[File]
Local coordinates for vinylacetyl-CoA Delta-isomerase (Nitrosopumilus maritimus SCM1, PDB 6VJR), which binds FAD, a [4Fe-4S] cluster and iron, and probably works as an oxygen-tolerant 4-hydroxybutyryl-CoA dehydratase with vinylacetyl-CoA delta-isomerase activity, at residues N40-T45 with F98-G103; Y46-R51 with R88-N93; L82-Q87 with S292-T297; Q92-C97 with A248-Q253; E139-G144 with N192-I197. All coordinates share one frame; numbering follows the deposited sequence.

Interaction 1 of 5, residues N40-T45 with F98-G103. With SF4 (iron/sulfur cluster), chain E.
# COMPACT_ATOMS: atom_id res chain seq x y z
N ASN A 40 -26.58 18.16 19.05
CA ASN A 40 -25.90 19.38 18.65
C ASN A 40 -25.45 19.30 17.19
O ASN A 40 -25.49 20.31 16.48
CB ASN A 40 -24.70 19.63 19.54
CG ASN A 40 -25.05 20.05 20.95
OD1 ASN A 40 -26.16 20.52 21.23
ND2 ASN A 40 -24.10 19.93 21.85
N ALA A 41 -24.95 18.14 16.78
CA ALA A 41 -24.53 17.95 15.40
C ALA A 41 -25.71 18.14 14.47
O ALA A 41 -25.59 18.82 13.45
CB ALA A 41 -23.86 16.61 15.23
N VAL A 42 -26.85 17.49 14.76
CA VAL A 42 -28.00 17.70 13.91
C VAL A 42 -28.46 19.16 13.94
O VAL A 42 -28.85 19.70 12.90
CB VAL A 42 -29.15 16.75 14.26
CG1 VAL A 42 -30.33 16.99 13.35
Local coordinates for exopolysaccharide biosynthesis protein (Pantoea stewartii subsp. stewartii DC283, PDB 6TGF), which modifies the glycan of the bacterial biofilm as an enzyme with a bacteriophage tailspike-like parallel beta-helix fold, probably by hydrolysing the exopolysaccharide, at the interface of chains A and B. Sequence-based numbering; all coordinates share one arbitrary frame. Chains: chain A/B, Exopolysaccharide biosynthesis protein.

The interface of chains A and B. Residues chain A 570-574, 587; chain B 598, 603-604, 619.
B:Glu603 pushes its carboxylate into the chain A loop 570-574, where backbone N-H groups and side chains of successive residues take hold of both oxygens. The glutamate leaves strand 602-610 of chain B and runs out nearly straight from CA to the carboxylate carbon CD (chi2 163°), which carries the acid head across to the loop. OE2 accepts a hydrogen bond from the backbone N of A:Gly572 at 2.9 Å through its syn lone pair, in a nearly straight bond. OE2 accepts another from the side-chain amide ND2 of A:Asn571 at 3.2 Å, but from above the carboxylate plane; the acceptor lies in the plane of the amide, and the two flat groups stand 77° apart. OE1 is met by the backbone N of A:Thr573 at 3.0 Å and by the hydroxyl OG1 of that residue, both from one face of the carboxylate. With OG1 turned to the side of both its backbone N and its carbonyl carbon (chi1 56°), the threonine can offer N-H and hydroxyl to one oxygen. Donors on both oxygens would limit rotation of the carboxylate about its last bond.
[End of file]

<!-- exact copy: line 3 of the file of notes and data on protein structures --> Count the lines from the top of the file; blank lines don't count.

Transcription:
# COMPACT_ATOMS: atom_id res chain seq x y z